The outsourcer, which manages London congestion charge, was also under pressure in November after reports of NHS cancer screenings errors pushed the share price down nearly 10%. The shares started the year at 250p and are now around 118p. Nevertheless, brokers at Deutsche Bank have a price target of 130p a share for Capita.

WPP: Down 37%

Chunky share price falls are not just confined to the outsourcing sector. Advertising giant WPP (WPP) suffered a 25% plunge in one day in October. The wider market was very volatile that month and any disappointing outlook for a high-profile company triggered a slump in the share price. The headline price fall was not comparable to the others on this list, but it is unusual for a FTSE 100 company of WPP’s size to lose a quarter of its value in one day.

Hobson wondered at the time: “These are anxious times, when a moderately disappointing set of results can have a disproportionate impact on the share price. But is that because investors have had an attack of nerves or is it a case of traders playing games?”

Multiple factors were at work with WPP that month, including the market adjusting to the idea that a once outperforming FTSE 100 giant would struggle to match that success in the future, particularly without high-profile adman Sir Martin Sorrell. WPP’s shares are down from £13.39 at the start of the year to around 850p now, a fall of around 37%.

...and Other Stock Disasters

Profit warnings, possible fraud, CEO scandal, short selling, debt fears and market volatility have been a heady cocktail for UK listed stocks this year. Royal Mail Group (RMG) and AA (AA) also sustained heavy losses this year and are down 35% and 56% respectively. Both stocks are currently among the most heavily shorted in the FTSE, according to the FCA.

Shares in Patisserie Valerie (CAKE) were suspended at 429.5p after a fraud investigation was launched so the upmarket cake shop makes the list by default. The fate of shareholders’ funds is still unknown, as it’s not certain when trading will resume.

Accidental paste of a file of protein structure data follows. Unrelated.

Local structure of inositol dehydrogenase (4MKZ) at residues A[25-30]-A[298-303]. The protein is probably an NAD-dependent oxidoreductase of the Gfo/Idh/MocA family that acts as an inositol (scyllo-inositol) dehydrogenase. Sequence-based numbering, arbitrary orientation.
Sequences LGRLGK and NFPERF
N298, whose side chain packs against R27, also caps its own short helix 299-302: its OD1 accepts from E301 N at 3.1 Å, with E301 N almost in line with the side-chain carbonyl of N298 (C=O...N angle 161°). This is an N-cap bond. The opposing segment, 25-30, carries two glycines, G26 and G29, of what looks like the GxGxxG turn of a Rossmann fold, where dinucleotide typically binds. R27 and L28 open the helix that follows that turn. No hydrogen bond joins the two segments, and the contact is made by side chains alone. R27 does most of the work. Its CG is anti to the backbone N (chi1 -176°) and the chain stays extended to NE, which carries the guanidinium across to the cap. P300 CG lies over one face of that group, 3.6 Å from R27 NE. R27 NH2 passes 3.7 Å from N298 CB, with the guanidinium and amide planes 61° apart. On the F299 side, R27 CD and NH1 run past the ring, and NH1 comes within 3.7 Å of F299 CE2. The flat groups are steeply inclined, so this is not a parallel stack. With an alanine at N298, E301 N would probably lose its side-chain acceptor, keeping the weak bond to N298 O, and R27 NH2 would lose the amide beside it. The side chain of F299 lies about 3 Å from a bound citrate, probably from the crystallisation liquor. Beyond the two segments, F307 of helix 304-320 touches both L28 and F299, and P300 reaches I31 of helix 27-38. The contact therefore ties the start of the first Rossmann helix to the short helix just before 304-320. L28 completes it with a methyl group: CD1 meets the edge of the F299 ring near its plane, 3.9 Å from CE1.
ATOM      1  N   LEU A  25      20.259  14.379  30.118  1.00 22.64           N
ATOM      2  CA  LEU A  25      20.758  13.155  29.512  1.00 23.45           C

But Hargreaves Landsdown’s Laith Khalaf doesn’t believe that these extreme swings in prices are unusual historically, it’s just that investors have been lulled into a false sense of security by 2017’s low volatility. The plunges seen this year have been company-specific, he says, rather than reflecting some wider stock market issue.

These plunges have also provided a useful reminder of the risk to individual investors of single company investing. For those who put their entire ISA allowance into Interserve shares a £20,000 investment would now be worth £2,400. The FTSE All Share is down 10% this year in comparison.

The information contained within is for educational and informational purposes ONLY. It is not intended nor should it be considered an invitation or inducement to buy or sell a security or securities noted within nor should it be viewed as a communication intended to persuade or incite you to buy or sell security or securities noted within. Any commentary provided is the opinion of the author and should not be considered a personalised recommendation. The information contained within should not be a person's sole basis for making an investment decision. Please contact your financial professional before making an investment decision.

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Securities Mentioned in Article

Security NamePriceChange (%)Morningstar
Carillion PLC14.20 GBP0.00
International Distributions Services PLC272.20 GBX-1.16
Kier Group PLC124.40 GBX-2.05

About Author

James Gard

James Gard  is senior editor for Morningstar.co.uk